Four political parties have called on the government to turn its attention to the implementation of the various social intervention programmes and remove the bottlenecks that are making the programmes unable to achieve their full benefits.

The parties—the Convention People’s Party (CPP), the Liberal Party of Ghana (LPG), the Great Consolidated Popular Party (GCPP) and United Front Party (UFP)— explained that although the social intervention programmes, including the Livelihood Empowerment against Poverty (LEAP), the Ghana School Feeding Programme (GSFP), the National Health Insurance Scheme (NHIS), the Capitation Grant, Free School Uniform, Free Exercise Books and the labour-intensive public works, were good programmes, their implementation had become problematic.

Sharing their views on whether or not the government’s social intervention programmes were paying off, the parties, in separate interviews with the Daily Graphic, stressed the need for a proper restructuring of the various programmes to meet current demands.

Stressing particularly the implementation of the LEAP programme, the CPP, LPG and GCPP called on the government to, as a matter of urgency, increase the monthly allowance given to the beneficiaries of the programme.

They contended that the current allowance given to LEAP beneficiaries was woefully inadequate considering the geographical location of the target group, coupled with the high cost of living in the country.

The government, in September 2015, announced an increase in the monthly allowance for LEAP beneficiaries.

Under the new package, the amount for one-member households which received GH¢48.00 was increased to GH¢64.00 per payment cycle while that of two-member households was increased to GH¢72 from GH¢60.

Three-member households will get GH¢88 instead of GH¢72.00 and four or more member households will be paid GH¢106.00 instead of the previous GH¢90.00.

The parties said more reforms needed to be introduced to ensure that beneficiaries of those programmes, majority being the poor, were able to utilise them in a way that would improve their livelihoods.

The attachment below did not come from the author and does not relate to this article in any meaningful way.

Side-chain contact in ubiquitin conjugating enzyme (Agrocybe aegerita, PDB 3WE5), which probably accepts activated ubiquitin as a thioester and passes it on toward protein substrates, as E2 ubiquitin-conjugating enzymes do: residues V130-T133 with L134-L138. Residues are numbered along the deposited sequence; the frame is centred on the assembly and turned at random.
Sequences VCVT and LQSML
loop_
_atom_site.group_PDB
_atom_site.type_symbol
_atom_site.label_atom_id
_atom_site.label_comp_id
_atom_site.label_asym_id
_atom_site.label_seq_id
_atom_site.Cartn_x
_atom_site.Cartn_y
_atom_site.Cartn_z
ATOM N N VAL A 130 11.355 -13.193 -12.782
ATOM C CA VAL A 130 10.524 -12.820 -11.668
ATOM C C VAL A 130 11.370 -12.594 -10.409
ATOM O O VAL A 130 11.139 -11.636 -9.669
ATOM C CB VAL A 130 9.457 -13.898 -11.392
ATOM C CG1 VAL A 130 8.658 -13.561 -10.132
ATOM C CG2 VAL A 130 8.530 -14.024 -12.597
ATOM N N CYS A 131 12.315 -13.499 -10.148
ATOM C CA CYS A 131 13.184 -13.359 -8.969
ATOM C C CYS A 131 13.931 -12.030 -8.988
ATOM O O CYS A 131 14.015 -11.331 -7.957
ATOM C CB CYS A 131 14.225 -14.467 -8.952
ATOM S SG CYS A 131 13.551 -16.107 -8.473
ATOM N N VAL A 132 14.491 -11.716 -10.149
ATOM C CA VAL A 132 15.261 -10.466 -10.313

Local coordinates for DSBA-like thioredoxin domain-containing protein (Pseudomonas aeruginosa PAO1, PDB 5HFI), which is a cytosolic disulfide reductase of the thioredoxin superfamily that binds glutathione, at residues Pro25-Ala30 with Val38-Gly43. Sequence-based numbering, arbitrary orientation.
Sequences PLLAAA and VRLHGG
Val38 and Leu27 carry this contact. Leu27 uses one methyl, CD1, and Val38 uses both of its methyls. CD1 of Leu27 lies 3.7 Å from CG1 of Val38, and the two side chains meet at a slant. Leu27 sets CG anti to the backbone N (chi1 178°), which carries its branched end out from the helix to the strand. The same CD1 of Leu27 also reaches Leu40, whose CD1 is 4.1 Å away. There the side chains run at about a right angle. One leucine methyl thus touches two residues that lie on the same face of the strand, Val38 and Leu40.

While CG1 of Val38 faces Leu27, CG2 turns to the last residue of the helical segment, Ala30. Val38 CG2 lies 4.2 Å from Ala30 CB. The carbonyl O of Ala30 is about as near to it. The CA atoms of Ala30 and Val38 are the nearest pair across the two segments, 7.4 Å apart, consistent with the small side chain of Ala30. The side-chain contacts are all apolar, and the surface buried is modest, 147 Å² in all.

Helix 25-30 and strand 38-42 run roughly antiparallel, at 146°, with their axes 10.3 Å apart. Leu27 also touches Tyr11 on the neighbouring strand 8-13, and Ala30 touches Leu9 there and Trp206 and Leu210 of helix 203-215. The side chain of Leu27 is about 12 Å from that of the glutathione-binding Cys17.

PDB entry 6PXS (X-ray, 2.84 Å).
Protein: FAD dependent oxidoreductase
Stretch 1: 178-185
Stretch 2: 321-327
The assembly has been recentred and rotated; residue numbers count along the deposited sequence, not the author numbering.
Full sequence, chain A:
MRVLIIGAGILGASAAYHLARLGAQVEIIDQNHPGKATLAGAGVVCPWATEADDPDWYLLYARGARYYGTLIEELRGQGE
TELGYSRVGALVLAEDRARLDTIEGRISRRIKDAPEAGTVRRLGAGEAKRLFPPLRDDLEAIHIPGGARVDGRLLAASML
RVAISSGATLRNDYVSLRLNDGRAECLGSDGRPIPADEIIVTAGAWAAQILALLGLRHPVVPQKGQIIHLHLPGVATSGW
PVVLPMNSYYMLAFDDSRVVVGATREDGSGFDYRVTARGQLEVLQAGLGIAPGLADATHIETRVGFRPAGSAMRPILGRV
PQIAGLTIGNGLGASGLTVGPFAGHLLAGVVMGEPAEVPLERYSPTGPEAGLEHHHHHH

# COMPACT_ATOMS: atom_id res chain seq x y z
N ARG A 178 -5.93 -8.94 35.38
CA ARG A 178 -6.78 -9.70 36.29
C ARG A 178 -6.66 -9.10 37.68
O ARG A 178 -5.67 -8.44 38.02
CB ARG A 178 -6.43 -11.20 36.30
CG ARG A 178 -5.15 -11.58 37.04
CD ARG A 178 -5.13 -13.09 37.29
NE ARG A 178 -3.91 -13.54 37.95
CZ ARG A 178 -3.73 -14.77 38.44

LPG

The Founder and Leader of the LPG, Mr Percival Kofi Akpaloo, said although the establishment of the social intervention programmes was “fantastic, a lot needs to be done to realise their full benefits”.

He said the level of poverty in the country was too high and that any social intervention programme must seek to position the poor to create their own wealth for future sustainability.

“That is why the LPG, when voted into power, will create a job fund for people to borrow money to establish their own businesses,” Mr Akpaloo said.
On the LEAP allowance, he said the money given to the beneficiaries was inadequate and that the government must endeavour to increase it.

CPP

The acting National Chairman of the CPP, Hajia Hamdatu Ibrahim, said the party believed in the ideals of establishing the various social intervention programmes but “the implementation of some of the programmes must be properly structured”.

She mentioned the School Feeding Programme as one of the programmes that needed special attention considering the many issues that had come up as a result of its implementation.

Hajia Ibrahim said the reports that the caterers were not doing the right thing and that the quality of food given to the children was not up to standard needed to be checked.

She said those executing the School Feeding Programme must be scrutinised and monitored in such a way that saboteurs would be uncovered and punished.

GCPP

The leader of the GCPP, Dr Henry Herbert Lartey, said the party supported any intervention that would help improve the standard of living of the people.
However, he said those interventions must be properly structured in a way that people would not have to depend on it for a very long time.

“I believe that social intervention programmes must be structured in such a way that people will be well positioned to cater for themselves in the future. We must plan it so that in future, the beneficiaries will be able to create their own successes,” Dr Lartey said.

He, therefore, commended the government for its effort to improve the well-being of the poor through its social intervention programmes, adding that without it, criminality would surge.

UFP

The Founder of the UFP, Mr Akwasi Addai Odike, said the establishment of the social intervention programmes “is an attempt to institutionalise poverty and make Ghanaians become content with being poor”.

“As a party, we think the social intervention programmes are sluggish because we need to create an environment where people can make their own money and live a good life. This is where the government has failed the people,” he said.

Mr Odike said it was the responsibility of the government to create an environment where Ghanaians would be in a position to help themselves, indicating that the current system where the poor depended on interventions had made people embrace poverty.



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